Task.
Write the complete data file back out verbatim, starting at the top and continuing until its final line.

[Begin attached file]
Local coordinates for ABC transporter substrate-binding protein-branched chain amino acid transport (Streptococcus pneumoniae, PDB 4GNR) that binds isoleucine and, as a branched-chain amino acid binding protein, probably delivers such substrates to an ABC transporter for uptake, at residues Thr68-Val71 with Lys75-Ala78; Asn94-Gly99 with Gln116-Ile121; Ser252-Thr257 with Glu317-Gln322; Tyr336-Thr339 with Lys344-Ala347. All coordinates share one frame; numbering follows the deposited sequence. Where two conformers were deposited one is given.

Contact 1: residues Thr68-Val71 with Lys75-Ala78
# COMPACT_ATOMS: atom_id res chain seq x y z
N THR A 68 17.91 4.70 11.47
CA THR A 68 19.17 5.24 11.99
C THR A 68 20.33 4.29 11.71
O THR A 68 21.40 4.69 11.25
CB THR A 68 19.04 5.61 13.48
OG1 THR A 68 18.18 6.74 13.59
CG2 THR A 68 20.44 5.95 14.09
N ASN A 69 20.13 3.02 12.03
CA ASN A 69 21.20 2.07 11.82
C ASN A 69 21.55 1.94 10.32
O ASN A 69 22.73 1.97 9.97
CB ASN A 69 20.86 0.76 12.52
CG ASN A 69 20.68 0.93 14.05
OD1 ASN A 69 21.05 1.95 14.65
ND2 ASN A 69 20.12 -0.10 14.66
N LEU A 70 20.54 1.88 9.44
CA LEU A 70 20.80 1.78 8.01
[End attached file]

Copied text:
Local coordinates for ABC transporter substrate-binding protein-branched chain amino acid transport (Streptococcus pneumoniae, PDB 4GNR) that binds isoleucine and, as a branched-chain amino acid binding protein, probably delivers such substrates to an ABC transporter for uptake, at residues Thr68-Val71 with Lys75-Ala78; Asn94-Gly99 with Gln116-Ile121; Ser252-Thr257 with Glu317-Gln322; Tyr336-Thr339 with Lys344-Ala347. All coordinates share one frame; numbering follows the deposited sequence. Where two conformers were deposited one is given.

Contact 1: residues Thr68-Val71 with Lys75-Ala78
# COMPACT_ATOMS: atom_id res chain seq x y z
N THR A 68 17.91 4.70 11.47
CA THR A 68 19.17 5.24 11.99
C THR A 68 20.33 4.29 11.71
O THR A 68 21.40 4.69 11.25
CB THR A 68 19.04 5.61 13.48
OG1 THR A 68 18.18 6.74 13.59
CG2 THR A 68 20.44 5.95 14.09
N ASN A 69 20.13 3.02 12.03
CA ASN A 69 21.20 2.07 11.82
C ASN A 69 21.55 1.94 10.32
O ASN A 69 22.73 1.97 9.97
CB ASN A 69 20.86 0.76 12.52
CG ASN A 69 20.68 0.93 14.05
OD1 ASN A 69 21.05 1.95 14.65
ND2 ASN A 69 20.12 -0.10 14.66
N LEU A 70 20.54 1.88 9.44
CA LEU A 70 20.80 1.78 8.01